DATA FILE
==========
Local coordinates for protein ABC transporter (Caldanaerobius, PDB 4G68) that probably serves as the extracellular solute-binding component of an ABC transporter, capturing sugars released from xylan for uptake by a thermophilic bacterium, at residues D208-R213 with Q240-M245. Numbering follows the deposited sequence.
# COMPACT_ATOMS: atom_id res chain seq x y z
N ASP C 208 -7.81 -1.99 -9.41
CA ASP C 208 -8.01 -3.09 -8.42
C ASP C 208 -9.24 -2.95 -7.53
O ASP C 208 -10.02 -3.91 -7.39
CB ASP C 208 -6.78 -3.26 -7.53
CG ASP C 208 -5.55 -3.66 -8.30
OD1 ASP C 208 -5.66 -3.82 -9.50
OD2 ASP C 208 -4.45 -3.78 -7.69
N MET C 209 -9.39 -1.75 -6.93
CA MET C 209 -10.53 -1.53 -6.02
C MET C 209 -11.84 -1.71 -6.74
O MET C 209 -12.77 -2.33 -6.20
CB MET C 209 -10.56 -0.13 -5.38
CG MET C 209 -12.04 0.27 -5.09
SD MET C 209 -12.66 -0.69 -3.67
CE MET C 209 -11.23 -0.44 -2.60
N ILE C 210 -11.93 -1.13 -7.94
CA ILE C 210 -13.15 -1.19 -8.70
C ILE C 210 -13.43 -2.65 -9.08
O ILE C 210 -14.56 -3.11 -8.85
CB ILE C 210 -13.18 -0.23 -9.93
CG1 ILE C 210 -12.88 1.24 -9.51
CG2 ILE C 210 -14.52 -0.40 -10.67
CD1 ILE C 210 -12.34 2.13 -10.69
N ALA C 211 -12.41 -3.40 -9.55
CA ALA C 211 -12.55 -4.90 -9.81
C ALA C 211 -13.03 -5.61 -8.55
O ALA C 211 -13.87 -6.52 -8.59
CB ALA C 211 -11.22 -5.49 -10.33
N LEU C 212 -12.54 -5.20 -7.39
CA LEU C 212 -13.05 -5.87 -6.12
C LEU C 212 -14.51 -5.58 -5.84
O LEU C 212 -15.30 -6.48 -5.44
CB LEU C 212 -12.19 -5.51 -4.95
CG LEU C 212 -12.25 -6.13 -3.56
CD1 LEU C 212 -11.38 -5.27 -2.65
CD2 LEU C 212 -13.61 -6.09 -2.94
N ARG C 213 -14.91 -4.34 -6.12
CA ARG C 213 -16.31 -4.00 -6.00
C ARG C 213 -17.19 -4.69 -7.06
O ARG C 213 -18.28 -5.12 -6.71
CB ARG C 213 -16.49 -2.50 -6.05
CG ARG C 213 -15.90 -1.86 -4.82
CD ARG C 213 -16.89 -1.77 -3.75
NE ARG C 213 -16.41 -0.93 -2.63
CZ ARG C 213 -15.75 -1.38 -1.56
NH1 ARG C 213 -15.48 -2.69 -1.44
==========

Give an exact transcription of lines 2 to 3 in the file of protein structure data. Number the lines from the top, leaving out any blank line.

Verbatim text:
# COMPACT_ATOMS: atom_id res chain seq x y z
N ASP C 208 -7.81 -1.99 -9.41